Japanese Food Culture
Food with history, fish with purpose
One of the best things about Japanese cuisine is how versatile it is. Whether it’s sushi taking the global culinary scene by storm, or ramen making a slow-but-steady emergence in the Western world. One thing’s for sure: Japanese food always dishes out a tasty eating experience, good for the body and mind. But, no matter the different forms it takes, fish remains at the heart of Japanese diet and culture.
The fish of the matter
For centuries, fish has been the main staple of the Japanese diet — in fact, meat was rarely eaten in Japan until 1872, following a 1,200 year ban. Surrounded by water and filled with streams blessed with freshwater fish, it’s only natural fish remains the primary source of protein for the island. Luckily, fish is the healthiest protein, rich in omega-3 fatty acids that preserve heart-health and boost brain-power.
Fishing for good fortune
Walk around anywhere in Japan and you’re bound to come across a shrine. Each one is dedicated to a specific god: those of war or the sea, for example. Watatsumi is the water deity. And fisherman visit Watatsumi shrines throughout the country to pray for good fortune in fishing — they even offer fish to help seal the deal. It’s a reflection on the deep bond between the people of Japan and foods like fish, which connect the spiritual world to the earthly one.
Fish and foremost
Okuizome (or first meal) is a Japanese ritual that celebrates new babies coming into the world. Like a baby shower, except after the baby is born, and with plenty of fish. About 100 days into a new baby’s life, a full-course meal is served. The oldest family member of the same gender pretends to feed the baby fish (pretends, since they’re not old enough to chew solid food yet). It’s a celebration of new life, family, and the foods that bring it all together.
The soul of Japanese food is dashi, a soup stock made from fish. It’s in almost everything. It’s the basis for sauces and seasonings used in nearly all Japanese cooking. There is a world of variation when it comes to dashi, but the most common form is made with kelp and bonito flakes. Without dashi, there is no umami, the Japanese word for a delicious, savory taste.
The opposite of bacon and eggs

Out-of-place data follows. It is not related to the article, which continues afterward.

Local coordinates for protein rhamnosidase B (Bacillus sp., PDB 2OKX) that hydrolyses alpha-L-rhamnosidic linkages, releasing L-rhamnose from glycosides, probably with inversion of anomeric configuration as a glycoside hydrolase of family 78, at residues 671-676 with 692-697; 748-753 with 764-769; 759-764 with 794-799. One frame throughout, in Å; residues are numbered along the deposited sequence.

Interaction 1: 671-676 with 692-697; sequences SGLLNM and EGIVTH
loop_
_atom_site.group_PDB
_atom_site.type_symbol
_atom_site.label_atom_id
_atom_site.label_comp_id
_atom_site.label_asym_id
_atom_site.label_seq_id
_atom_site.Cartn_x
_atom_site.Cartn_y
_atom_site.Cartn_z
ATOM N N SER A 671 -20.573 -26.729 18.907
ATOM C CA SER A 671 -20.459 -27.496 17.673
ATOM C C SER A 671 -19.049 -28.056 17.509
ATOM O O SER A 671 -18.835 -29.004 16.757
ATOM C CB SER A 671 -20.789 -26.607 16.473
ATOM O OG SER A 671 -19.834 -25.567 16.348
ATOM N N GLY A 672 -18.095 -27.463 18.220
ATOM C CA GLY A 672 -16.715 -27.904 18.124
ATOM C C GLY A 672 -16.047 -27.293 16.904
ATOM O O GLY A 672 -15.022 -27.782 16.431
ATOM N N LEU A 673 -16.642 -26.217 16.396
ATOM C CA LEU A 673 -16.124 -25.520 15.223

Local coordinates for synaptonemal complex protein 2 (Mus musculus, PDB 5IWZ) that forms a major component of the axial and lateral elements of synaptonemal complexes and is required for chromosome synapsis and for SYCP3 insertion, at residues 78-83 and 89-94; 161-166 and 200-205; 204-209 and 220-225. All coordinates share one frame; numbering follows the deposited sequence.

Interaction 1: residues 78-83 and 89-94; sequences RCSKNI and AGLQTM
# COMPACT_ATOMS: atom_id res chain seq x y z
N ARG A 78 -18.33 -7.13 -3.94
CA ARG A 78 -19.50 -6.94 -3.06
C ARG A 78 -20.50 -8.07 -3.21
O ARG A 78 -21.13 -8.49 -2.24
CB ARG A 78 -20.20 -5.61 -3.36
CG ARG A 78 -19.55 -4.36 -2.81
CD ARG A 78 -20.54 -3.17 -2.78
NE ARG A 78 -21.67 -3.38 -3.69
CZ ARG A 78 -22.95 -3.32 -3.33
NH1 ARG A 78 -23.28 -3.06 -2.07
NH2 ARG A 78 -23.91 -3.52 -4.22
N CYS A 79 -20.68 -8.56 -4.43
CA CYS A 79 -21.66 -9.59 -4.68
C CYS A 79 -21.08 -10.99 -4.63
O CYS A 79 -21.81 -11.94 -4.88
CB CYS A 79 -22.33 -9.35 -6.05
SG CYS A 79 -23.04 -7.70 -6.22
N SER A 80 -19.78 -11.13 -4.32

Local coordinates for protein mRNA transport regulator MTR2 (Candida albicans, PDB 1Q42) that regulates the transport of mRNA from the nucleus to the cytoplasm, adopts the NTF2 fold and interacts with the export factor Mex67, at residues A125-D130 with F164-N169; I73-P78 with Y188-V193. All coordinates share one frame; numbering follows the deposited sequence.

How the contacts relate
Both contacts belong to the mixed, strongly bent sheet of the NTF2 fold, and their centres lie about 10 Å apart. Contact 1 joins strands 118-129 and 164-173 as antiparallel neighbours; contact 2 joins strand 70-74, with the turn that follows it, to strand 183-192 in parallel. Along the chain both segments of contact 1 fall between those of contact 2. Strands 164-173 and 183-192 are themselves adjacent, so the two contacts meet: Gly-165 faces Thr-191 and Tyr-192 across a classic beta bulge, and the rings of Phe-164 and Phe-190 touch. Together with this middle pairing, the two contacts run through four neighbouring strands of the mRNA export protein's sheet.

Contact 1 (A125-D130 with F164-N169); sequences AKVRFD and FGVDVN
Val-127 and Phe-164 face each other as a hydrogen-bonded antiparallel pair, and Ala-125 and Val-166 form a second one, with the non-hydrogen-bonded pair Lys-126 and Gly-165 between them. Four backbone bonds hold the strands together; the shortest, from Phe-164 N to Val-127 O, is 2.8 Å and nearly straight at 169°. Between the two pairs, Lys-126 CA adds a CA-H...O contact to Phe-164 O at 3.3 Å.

The opposite of
bacon and eggs
A traditional Japanese breakfast has variety. The rich diversity of ingredients in Japanese breakfasts are seasonal, but the foundation stays the same: fish, rice, miso soup, and a side dish like pickles or vegetables. This is Japan’s soul-food: real home-cooking, the stuff Japanese families enjoy when they’re relaxing at home. A far-cry from bacon and eggs, but a totally different type of delicious, for sure.
Bento: ambitious and nutritious
We don’t always have time to prepare a home-cooked meal for our family, though. Especially since more and more people are joining the workforce. But, when it comes to ready-made or frozen meals, Japan has plenty of healthy options to choose from. Like Bentos: nutritious lunchbox-style meals that can feature both frozen and fresh dishes, usually with fish as the main course. Guilt-free and quick, the perfect combination for the ambitious and the hungry.
Sushi has become a worldwide phenomenon, with chefs everywhere dedicating their entire lives to perfecting the art. Raw fish on top vinegared rice, such simple ingredients, sparked a culinary revolution. But, in Japan, sushi can be casual or formal. Fast-food-like, conveyor belt sushi restaurants serve sushi on a mini-merry-go-round. And formal sushi restaurants are some of the most expensive, luxurious dining experiences in the world.
Filled with the good stuff
DHA and EPA are omega-3 fatty acids found in cold water fish around the world. They boost brain function, support cardiovascular health, and are linked to healthy aging throughout life. Thankfully the Japanese diet is rich in natural sources. So Japanese food companies, domestic and international, are putting the health benefits of DHA and EPA to work by developing functional foods: meals and dishes loaded with extra omega-3 fatty acids to boost the health-giving properties of what we eat.